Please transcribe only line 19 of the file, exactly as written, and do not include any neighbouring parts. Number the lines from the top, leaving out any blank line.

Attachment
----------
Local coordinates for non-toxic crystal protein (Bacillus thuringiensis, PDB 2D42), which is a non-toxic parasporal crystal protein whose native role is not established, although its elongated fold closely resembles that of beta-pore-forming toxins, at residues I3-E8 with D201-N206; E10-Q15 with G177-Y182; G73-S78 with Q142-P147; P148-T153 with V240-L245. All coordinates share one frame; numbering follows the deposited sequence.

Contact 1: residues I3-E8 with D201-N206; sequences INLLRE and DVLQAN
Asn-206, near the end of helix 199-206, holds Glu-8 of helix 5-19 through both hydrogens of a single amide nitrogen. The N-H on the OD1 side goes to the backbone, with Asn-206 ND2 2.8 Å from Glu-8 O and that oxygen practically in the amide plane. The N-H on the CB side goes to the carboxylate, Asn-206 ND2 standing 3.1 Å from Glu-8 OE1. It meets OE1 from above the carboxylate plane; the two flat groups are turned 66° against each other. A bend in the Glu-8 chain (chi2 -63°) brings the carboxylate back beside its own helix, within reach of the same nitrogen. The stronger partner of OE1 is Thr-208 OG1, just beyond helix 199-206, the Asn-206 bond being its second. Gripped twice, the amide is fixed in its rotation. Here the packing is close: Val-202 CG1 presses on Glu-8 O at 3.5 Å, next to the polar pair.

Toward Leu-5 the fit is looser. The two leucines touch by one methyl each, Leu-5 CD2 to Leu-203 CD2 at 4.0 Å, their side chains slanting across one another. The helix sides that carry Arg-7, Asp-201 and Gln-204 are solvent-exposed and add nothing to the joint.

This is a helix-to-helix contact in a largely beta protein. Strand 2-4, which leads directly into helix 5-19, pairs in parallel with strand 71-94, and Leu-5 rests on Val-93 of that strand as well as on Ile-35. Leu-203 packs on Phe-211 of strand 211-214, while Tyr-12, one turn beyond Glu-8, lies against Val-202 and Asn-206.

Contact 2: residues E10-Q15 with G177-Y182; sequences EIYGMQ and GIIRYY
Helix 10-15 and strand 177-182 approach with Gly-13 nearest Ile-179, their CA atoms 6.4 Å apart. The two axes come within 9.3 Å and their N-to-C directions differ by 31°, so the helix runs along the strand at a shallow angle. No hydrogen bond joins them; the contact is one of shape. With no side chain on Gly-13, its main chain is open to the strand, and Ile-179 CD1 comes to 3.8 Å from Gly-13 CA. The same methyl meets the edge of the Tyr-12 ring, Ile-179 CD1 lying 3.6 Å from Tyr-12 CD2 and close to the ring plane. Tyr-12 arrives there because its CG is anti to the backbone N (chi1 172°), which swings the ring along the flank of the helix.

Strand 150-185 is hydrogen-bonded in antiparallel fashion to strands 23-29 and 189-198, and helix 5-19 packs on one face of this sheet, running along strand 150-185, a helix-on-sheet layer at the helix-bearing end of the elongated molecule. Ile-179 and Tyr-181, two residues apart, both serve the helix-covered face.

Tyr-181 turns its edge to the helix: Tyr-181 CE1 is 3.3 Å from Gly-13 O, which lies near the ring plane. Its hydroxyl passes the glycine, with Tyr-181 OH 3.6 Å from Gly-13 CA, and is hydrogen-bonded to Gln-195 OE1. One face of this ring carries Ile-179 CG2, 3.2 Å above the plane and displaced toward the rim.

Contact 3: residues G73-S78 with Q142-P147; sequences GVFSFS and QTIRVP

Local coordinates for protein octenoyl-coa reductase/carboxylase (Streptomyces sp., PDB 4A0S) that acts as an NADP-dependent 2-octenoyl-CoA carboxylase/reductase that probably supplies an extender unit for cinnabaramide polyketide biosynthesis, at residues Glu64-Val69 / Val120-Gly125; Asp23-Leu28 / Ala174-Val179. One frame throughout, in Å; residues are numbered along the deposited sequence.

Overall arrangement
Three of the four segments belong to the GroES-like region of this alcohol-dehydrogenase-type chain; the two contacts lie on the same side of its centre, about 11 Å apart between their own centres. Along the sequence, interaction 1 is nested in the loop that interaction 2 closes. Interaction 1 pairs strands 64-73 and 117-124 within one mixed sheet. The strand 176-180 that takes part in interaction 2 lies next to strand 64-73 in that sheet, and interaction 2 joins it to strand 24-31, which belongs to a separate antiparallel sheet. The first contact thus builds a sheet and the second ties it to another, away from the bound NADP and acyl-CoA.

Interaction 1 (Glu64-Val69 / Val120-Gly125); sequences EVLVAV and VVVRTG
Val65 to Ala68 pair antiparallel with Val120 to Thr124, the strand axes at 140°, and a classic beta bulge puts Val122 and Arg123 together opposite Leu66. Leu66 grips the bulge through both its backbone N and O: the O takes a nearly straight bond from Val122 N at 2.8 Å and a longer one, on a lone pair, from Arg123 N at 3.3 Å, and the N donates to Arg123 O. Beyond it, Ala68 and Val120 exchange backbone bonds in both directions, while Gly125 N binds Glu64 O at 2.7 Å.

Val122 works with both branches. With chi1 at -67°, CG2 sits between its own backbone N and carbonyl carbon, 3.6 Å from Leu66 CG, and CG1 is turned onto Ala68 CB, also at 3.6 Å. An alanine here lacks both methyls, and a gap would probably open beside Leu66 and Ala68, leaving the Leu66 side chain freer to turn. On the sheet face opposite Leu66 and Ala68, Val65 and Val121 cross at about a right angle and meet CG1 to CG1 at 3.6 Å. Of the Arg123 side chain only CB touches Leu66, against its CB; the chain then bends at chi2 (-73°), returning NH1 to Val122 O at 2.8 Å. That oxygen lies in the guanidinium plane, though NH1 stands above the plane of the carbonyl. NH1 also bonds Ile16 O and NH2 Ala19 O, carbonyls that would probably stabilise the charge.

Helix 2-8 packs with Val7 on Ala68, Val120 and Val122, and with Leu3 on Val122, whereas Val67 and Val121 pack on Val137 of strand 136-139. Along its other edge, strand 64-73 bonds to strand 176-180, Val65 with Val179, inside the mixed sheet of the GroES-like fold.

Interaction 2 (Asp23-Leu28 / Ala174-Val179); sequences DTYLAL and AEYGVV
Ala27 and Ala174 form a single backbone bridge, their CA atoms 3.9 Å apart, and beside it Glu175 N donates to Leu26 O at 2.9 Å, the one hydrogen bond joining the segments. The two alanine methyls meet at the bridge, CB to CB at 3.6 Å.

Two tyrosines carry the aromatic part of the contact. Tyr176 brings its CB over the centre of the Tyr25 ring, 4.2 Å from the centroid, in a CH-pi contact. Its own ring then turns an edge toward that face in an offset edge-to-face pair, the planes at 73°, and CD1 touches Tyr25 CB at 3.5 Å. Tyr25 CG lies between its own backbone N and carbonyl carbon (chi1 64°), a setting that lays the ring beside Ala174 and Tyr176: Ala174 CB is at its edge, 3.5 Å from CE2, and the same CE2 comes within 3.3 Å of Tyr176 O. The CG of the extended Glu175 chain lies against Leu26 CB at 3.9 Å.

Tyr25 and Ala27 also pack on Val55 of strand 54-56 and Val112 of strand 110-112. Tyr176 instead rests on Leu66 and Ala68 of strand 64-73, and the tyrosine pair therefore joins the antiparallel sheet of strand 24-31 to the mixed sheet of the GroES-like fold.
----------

Ala27 and Ala174 form a single backbone bridge, their CA atoms 3.9 Å apart, and beside it Glu175 N donates to Leu26 O at 2.9 Å, the one hydrogen bond joining the segments. The two alanine methyls meet at the bridge, CB to CB at 3.6 Å.